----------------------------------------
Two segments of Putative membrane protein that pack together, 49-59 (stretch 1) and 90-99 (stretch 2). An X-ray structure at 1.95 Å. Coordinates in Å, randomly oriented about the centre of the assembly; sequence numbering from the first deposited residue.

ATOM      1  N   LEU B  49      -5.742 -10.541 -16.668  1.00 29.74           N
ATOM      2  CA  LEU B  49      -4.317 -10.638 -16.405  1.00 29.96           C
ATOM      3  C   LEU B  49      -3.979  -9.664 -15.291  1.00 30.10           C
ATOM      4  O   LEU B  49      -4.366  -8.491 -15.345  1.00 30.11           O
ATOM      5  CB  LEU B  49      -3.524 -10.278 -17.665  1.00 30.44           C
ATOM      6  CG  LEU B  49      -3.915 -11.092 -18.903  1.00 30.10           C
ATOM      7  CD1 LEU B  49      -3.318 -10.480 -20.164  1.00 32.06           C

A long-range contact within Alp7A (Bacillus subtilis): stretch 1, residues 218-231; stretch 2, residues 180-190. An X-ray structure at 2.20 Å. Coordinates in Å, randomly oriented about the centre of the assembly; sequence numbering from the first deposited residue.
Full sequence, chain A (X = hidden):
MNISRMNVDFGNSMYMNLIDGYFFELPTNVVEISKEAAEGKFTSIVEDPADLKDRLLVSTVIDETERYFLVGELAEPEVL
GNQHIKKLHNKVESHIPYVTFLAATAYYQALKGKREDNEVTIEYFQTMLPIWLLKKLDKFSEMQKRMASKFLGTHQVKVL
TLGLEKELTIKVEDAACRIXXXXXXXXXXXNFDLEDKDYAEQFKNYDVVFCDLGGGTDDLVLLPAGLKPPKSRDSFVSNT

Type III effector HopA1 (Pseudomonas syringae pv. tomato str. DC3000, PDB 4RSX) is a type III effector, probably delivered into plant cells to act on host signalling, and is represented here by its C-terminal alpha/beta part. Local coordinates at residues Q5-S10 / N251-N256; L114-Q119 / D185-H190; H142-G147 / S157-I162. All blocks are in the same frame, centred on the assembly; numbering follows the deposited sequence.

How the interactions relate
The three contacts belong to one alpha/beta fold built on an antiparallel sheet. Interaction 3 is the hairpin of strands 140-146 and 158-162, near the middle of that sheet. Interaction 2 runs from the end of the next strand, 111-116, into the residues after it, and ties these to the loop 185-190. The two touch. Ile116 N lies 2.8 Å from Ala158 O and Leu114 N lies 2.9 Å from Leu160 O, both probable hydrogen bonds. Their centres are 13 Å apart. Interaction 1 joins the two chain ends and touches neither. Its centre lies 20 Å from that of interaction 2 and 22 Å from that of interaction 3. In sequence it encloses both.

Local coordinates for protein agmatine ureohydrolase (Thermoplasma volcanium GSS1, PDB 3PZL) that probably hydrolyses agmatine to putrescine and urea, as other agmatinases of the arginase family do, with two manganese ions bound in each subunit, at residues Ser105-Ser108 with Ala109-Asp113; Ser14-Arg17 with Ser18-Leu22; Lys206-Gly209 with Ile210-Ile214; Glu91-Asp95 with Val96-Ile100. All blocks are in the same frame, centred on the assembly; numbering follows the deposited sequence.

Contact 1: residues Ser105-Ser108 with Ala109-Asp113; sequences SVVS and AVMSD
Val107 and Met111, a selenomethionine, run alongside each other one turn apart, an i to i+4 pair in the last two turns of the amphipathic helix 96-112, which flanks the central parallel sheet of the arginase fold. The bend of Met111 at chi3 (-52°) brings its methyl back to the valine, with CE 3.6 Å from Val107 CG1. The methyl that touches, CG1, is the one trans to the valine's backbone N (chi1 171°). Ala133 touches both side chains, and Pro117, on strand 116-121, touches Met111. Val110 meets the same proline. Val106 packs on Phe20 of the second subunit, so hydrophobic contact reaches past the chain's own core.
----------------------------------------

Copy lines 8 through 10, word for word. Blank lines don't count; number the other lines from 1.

ATOM      7  CD1 LEU B  49      -3.318 -10.480 -20.164  1.00 32.06           C

A long-range contact within Alp7A (Bacillus subtilis): stretch 1, residues 218-231; stretch 2, residues 180-190. An X-ray structure at 2.20 Å. Coordinates in Å, randomly oriented about the centre of the assembly; sequence numbering from the first deposited residue.
Full sequence, chain A (X = hidden):